Anyone a little bit scared about #MeToo?  It’s ok… me to actually (pun intended).  As protecting profits is what I do, the increased risk of sexual harassment claims has weighed heavily on my mind since 2017, the year of Harvey Weinstein. And let’s face it, the risk was already high.  Recent data from the EEOC newsroom validates that fear as they report a 13.6% increase in sexual harassment charges from 2017.  Even so, sexual harassment and discrimination charges came in second to retaliation claims.  This has been a trend over the last few years—retaliation claims attached to harassment & discrimination claims—a clear message that employers should train on claim response—but that is for another article.

Today, I’m concerned about the reactions and confusion that the #metoo fear is causing for dealer principals and managers.  I’ve heard of managers making decisions to not hire a qualified and attractive woman.  I’ve heard of instituting rules such as not having one on one meetings with female employees.  I’ve heard that some dealers express confusion at how to communicate with their female employees—again, fearful of making some inadvertent misstep that will trigger a law suit.  It’s kind of created a “walking on eggshells” environment in some ways.  I see these reactions as part of our natural “fight or flight” inclination—human—illogical, but human.  I believe there is a better way.  A way that might even lead to changing our culture. 

Automotive Culture

Sometimes it seems to me that we think of our collective industry culture as a given that can’t be changed —this is the car business and it is what it is.  I’ve actually heard that statement while interviewing witnesses for harassment investigations—From GM on down:  It’s the car business.  It’s also no secret that women make up a very small percentage of the workforce in retail automotive.  One can find different numbers but it’s safe to say the percentage of women working in dealerships is somewhere between 18% and 24%.   Our wonderful business isn’t the only male dominated industry that has undergone heightened scrutiny as it pertains to the equal, fair, and professional treatment of women.  Tech/Wall Street/Finance—any number of industries have felt the brunt of #MeToo—so, we are not alone.  Change however takes time.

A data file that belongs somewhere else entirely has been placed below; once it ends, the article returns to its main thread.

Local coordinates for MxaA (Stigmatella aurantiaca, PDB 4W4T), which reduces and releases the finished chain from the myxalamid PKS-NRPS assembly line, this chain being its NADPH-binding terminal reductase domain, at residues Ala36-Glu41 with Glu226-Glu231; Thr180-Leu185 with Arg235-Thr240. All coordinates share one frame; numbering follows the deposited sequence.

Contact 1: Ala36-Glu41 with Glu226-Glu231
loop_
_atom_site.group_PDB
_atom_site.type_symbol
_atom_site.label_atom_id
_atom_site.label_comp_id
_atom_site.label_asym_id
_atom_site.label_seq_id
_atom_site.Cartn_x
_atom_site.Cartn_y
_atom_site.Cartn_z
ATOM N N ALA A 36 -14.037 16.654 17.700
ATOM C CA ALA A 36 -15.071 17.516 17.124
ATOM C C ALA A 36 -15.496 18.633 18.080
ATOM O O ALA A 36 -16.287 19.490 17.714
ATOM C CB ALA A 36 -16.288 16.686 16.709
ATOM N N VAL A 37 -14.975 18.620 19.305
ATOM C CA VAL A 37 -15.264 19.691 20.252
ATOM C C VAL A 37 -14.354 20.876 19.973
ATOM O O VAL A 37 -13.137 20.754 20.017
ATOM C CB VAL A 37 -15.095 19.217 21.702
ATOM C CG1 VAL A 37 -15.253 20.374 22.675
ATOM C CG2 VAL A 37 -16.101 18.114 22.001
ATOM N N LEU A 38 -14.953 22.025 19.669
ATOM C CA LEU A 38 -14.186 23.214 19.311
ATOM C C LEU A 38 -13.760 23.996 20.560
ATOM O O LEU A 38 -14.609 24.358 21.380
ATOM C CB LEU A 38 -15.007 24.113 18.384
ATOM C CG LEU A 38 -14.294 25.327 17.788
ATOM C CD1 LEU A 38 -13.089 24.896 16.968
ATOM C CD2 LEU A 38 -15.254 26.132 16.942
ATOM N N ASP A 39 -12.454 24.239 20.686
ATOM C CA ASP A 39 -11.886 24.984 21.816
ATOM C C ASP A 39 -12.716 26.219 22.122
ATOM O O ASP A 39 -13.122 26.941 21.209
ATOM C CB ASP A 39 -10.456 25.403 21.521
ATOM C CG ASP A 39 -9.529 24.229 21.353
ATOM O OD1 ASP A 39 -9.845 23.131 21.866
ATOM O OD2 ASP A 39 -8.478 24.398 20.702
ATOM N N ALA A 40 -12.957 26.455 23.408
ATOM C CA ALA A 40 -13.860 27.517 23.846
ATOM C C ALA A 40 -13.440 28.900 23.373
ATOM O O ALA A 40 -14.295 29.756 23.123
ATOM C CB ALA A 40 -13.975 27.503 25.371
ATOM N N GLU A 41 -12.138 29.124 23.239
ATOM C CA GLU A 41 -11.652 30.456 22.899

Change is slow

In 2017, Automotive News did a research project called Project XX—see it here, and also a follow up the year after.  The follow up survey (here) shows that there is some improvement and what I think is more important, some willingness to actually talk about it.  Like all

relationships, even employment relationship—communication is or should be top priority shouldn’t it?  That’s all well and good, but what do we do in the interim while these tentative conversations are taking place?   How do we navigate this touchy subject and run our businesses with some semblance of normalcy?  I mean, no one likes to feel as if they are walking on eggshells—where one innocently made comment can lead to all hell breaking loose.  I mean, that’s what it feels like for some doesn’t it? 

Equal means Equal

One of the first things I would suggest is to remember that in employee relations, the most important thing is that we treat everyone the same way.  Remember those illogical yet human reactions?  Not hiring women, having a 3rd person in one on one meetings with female employees, excluding female employees from outings—those things.  What I would suggest is an all-around re-thinking of these reactions and seeing them for what they are and coming up with another solution.  For example, if you REALLY feel the need to have a 3rd person in a meeting, begin doing this for ALL employees, not just your female employees.

Employees as Customers 

Another suggestion is to begin to think of our employees as customers.